A trade agreement is a contractual arrangement executed between states defining their trade relationships and guaranteeing investments. It may be bilateral or multilateral, that is, between two states or more than two states.
For majority of the countries across the world, international trade is regulated by different kinds of unilateral barriers such as tariffs, non-tariff barriers, and outright prohibitions. Trade agreements provide a mutually beneficial pathway to reduce these barriers, thereby opening the parties to contract to all the benefits of increased trade while also safeguarding their respective interests. In a couple of cases, trade barriers may be practiced for other non-economic reasons including but not limited to protecting the domestic industries, national security or the desire to preserve or insulate the local culture from foreign influences.
As different economies feature different stages of development and interests, it is not surprising that successful trade agreements are quite complex.
Asia-Pacific Region?s International Trade Dynamics
The region has always been the largest trading partner globally for trade in goods, accounting for 39.8 per cent of global merchandise exports and 36.5 per cent of global merchandise imports in 2018, according to a report released in December 2018 by the United Nation?s Economic and Social Commission for Asia and the Pacific (ESCAP).
In 2017, the international trade growth across the Asia-Pacific region had staggeringly moved up beyond the total global trade growth, with exports and imports registering double-digit growth rates of 11.5 per cent and 15 per cent, respectively. However, this dynamic period for the Asia-Pacific region did not sustain through the next year 2018 due to considerable deceleration created by large production costs and risks related to rising fuel prices and escalating trade tensions between large economies, the United States of America and China, in particular. The US-China trade and technology conflict is leading to immense repercussions for businesses worldwide, causing dampening of trade and investment climates, thus fuelling uncertainties and volatilities in the global markets.
China is a leading driver of trade and investment in Asia and the Pacific and accounted for 34 per cent of the global exports from the region in 2017 and 28 per cent of the imports in the region were shipped to China during the same year. ESCAP has estimated that the export volume of the Asia-Pacific region may slow to 2.3 per cent in 2019, while import growth may drop to 3.5 per cent. As for commercial services exports and imports, China and India together with Japan and Singapore accounted for more than half of the services trade in the region.
The Regional Comprehensive Economic Partnership (RCEP) is apparently a mega-regional economic agreement being negotiated since 2012 between the 10 ASEAN (Association of South-East Asian Nations) governments and their six FTA (free trade agreement) partners: Australia, China, India, Japan, New Zealand and South Korea. The main objective of the initiation of this RCEP was to support economic growth and ensure equitable economic development while promoting economic cooperation within the nations and also deepening integration within the region through effective and inclusive negotiation.
The negotiation gained momentum since 2016 and has missed several deadlines ever since. India has always been wary of the pact due to the presence of China in it. For India, the key matters of discussion with regard to the RCEP have been exclusion of dairy imports from the agreement, ensuring protection to sensitive sectors from the large number of Chinese imports and investments.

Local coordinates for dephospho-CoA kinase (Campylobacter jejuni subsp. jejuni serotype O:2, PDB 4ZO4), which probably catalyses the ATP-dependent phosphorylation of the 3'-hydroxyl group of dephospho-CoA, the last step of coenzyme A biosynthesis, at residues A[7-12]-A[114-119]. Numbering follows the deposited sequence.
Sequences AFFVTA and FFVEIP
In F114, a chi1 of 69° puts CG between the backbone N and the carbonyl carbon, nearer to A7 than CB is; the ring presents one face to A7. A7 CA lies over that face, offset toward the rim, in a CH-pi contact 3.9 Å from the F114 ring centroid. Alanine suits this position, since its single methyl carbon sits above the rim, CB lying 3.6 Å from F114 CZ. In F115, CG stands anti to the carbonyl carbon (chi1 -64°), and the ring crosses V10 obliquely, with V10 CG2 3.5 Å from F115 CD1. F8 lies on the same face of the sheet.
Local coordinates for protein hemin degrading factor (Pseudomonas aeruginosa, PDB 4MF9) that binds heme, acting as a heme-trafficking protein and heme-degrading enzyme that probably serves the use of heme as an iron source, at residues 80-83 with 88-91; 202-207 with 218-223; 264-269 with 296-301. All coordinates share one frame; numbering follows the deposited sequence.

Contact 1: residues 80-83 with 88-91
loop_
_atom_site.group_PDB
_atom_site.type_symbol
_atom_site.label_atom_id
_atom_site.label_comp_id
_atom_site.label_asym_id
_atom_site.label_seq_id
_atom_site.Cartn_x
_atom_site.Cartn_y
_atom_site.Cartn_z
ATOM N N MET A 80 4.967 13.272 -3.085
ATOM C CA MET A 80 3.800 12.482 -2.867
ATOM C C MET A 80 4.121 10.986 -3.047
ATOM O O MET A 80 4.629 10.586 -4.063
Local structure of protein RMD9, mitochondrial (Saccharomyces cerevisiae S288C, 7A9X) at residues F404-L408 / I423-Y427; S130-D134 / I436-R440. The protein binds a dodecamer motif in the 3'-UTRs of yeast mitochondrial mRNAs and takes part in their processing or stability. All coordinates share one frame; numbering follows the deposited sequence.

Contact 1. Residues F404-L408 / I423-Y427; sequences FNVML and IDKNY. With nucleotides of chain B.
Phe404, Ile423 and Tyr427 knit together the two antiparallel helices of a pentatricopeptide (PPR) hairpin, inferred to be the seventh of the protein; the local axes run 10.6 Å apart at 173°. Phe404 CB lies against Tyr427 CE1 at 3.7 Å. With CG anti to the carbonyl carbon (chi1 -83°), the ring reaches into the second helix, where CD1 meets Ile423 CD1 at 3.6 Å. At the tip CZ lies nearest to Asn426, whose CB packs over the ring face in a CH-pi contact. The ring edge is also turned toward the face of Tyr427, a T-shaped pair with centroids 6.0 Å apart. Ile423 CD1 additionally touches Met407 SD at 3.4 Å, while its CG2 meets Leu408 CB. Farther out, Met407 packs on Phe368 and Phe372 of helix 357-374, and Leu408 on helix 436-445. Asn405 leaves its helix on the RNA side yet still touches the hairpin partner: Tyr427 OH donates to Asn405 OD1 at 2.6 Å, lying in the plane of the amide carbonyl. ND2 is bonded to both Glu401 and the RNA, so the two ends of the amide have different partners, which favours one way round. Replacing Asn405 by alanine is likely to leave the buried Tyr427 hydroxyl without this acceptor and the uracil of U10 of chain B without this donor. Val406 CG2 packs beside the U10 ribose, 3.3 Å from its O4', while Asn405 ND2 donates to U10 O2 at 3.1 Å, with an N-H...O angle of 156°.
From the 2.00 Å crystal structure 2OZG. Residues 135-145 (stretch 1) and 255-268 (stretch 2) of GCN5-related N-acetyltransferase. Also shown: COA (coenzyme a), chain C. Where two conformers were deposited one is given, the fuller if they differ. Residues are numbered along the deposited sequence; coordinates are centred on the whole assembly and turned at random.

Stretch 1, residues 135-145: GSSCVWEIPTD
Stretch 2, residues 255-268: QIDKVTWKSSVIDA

However, after the recent meeting conducted by Indian Prime Minister Narendra Modi with key economic ministries, it is largely being speculated that India would go ahead with the RCEP agreement with some safeguards and caveats in place to protect its interests.
According to earlier media reports, India has been contemplating on plans to reduce the duties on 86% to 88% of imports from Australia and New Zealand, and also reduce duties on 90% of products entering its border from ASEAN, Japan and South Korea. In addition, the country has offered elimination of tariffs on 80% of products imported from China in lieu of steeper concessions. However, some political parties and domestic producers continue to oppose and fear fierce competition that they would have to encounter as the country is suddenly flooded with cheaper Chinese goods.
Negotiations are occurring amongst the participants in the RCEP giant free trade in Bangkok and the same is expected to be finalised by end of 2019.
The government officials In India are of the view that the RCEP treat would offer the Indian industry a good exposure to the global supply chains for high-end goods such as electronics and engineering.
Although Australia has not been able to strike bilateral trade deal with India yet, the ties have been improving between the two nations. The tourist numbers from India and Indian students coming to Australia have both increased by over 50 per cent and 30 per cent respectively, which makes India as Australia?s third-largest source of immigrants, after its close neighbour New Zealand.
There is a very compelling case for Australia to strike out a deal with India, specifically given the potential for growth in furthering the economic relationship. Additionally, in case Australia is successful in executing an FTA with India, it may also gain some protection in case of a challenging Australia-China relationship.
Australia?s largest trading partner is China and the country has long enjoyed the benefits of China?s economic progress, with China being an important destination for one-third of Australian exports, as well as contributes to around one-fifth of foreign imports entering Australia.??
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